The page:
Peer Support Toolkit

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Image credit: Justin Klinekole

Peer specialists are an integral

Author’s Note: This

part of recovery support, but

publication was made

challenges to implement their

possible through the CDC to the Southern Plains

role continue to impact tribes

Tribal Health Board under

and tribal organizations.

Cooperative Agreement:

This toolkit emphasizes the

NU38OT000265. The content of this document

importance of peer roles,

is the responsibility of

values, and recommendations

the author and does not

on how to implement a Peer Program.

necessarily represent the official position of the CDC.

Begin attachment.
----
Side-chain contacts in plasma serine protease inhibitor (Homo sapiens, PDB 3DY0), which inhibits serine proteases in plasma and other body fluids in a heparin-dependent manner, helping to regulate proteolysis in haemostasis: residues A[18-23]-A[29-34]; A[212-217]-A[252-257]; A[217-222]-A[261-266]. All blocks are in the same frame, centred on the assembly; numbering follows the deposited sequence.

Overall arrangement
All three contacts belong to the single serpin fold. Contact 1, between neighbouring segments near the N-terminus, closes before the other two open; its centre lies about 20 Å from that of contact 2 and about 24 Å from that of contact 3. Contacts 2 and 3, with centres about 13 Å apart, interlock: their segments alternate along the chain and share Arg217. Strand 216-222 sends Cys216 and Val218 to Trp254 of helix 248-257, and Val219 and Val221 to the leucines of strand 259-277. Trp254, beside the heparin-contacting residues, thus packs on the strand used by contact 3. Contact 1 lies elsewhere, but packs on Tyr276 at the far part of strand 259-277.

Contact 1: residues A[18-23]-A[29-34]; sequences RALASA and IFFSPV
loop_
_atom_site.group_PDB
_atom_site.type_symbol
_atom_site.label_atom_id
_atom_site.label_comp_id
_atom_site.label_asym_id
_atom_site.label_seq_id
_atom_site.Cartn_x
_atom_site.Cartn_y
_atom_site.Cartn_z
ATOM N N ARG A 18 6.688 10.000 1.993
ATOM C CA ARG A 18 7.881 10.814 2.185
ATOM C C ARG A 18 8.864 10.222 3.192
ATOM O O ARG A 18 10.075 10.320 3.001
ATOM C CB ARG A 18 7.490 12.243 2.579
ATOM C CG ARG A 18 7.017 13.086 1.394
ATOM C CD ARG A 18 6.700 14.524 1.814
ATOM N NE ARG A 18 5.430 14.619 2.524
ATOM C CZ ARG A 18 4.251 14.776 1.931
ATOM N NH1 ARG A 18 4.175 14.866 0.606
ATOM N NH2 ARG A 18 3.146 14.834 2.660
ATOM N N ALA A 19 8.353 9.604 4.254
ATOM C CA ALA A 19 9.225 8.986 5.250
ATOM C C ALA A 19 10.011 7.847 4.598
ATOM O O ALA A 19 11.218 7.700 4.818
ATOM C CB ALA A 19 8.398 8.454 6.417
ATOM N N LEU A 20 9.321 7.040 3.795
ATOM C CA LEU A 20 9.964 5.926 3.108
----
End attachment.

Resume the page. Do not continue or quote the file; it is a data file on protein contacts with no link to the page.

CONTENTS Overview ������������������������������������������������������������������������������������������������������������������������������������������������������ 1 Purpose ��������������������������������������������������������������������������������������������������������������������������������������������������� 1 Definition of Peer Specialist ���������������������������������������������������������������������������������������������������������������� 1 Background ��������������������������������������������������������������������������������������������������������������������������������������������� 2 Who Are Peer Specialists? ��������������������������������������������������������������������������������������������������������������������� 2 Value of Peer Specialists ������������������������������������������������������������������������������������������������������������������� 2-3 Common Myths About Peer Support Specialists ������������������������������������������������������������������������������ 4 Titles for Peer Specialists ��������������������������������������������������������������������������������������������������������������������� 5 Core Roles & Responsibilities ������������������������������������������������������������������������������������������������������������������ 5 Support Recovery ���������������������������������������������������������������������������������������������������������������������������������� 5 Core Methods to Support Recovery ��������������������������������������������������������������������������������������������������� 6 Strategic Storytelling ������������������������������������������������������������������������������������������������������������������������������ 7 What Does Strategic Storytelling Mean? ��������������������������������������������������������������������������������������������� 7 Reduce Stigma ������������������������������������������������������������������������������������������������������������������������������������ 7-8 Advocacy ������������������������������������������������������������������������������������������������������������������������������������������������� 8 Motivate and Mentor ���������������������������������������������������������������������������������������������������������������������������� 9 Trauma-Informed Approach ������������������������������������������������������������������������������������������������������������� 10 Cultural Competency �������������������������������������������������������������������������������������������������������������������������� 11 Healing �������������������������������������������������������������������������������������������������������������������������������������������������� 12 Sacred Hoop ���������������������������������������������������������������������������������������������������������������������������������������� 12 Accountability �������������������������������������������������������������������������������������������������������������������������������������� 13 Ethical Conduct ��������������������������������������������������������������������������������������������������������������������������������13-14 Certifications ��������������������������������������������������������������������������������������������������������������������������������������������� 15 Continuing Education & Training ��������������������������������������������������������������������������������������������������������� 16 Starting a Peer Program ������������������������������������������������������������������������������������������������������������������������� 17 Program Planning Checklist ������������������������������������������������������������������������������������������������������������������ 18 Cultural Competency Assessment ������������������������������������������������������������������������������������������������������� 19 Obtaining Buy-In ��������������������������������������������������������������������������������������������������������������������������������������� 20 Training Your Peer Specialist: Core Curriculum ��������������������������������������������������������������������������������� 21 Peer Supervisors ��������������������������������������������������������������������������������������������������������������������������������������� 22 Billing �����������������������������������������������������������������������������������������������������������������������������������������������������23-24 Specific Certified Peer Recovery Support Services (Funded by ODMHSAS & OHCA) ��������������������������������������������������������������������������������������������������23-24 Utilizing Ongoing Training, The C-PRSS May… �������������������������������������������������������������������������������� 24 Office of Management and Budget (OMB) vs Fee for Service Rates ���������������������������������������������������������������������������������������������������������������������� 25 Meet Our Peers �������������������������������������������������������������������������������������������������������������������������������������25-26 Resources ����������������������������������������������������������������������������������������������������������������������������������������������27-28 References ��������������������������������������������������������������������������������������������������������������������������������������������29-32